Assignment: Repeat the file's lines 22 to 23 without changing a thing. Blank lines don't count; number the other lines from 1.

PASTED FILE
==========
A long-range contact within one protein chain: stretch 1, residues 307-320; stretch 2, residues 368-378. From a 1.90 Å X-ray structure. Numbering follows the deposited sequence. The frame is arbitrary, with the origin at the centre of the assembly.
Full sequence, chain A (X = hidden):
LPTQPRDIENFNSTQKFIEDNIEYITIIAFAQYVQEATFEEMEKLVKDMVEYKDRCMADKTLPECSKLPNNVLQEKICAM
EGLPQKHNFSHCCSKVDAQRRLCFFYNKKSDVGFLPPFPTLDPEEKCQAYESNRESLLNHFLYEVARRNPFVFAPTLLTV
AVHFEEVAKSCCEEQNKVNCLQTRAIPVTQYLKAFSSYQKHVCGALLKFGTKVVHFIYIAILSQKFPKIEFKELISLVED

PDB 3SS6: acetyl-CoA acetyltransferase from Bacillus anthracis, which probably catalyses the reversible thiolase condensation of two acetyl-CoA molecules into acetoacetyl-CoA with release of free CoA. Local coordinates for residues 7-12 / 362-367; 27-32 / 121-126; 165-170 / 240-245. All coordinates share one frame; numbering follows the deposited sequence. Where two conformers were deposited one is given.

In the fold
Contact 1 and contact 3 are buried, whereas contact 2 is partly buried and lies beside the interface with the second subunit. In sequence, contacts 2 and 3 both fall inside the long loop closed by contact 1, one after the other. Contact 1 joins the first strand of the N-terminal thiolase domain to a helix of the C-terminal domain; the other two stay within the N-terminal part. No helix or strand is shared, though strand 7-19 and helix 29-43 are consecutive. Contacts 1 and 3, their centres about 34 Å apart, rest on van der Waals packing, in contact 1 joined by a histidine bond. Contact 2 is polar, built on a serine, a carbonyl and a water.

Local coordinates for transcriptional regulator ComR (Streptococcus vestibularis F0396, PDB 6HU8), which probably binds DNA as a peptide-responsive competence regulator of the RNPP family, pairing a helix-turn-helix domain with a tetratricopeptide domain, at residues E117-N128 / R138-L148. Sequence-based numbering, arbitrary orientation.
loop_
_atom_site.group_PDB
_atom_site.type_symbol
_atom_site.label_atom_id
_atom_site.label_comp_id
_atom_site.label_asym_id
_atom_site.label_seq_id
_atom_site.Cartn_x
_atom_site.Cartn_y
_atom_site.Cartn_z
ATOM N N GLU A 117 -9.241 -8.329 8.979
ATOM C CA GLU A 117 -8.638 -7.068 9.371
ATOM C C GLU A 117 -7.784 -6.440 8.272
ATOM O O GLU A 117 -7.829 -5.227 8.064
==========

ATOM C C GLU A 117 -7.784 -6.440 8.272
ATOM O O GLU A 117 -7.829 -5.227 8.064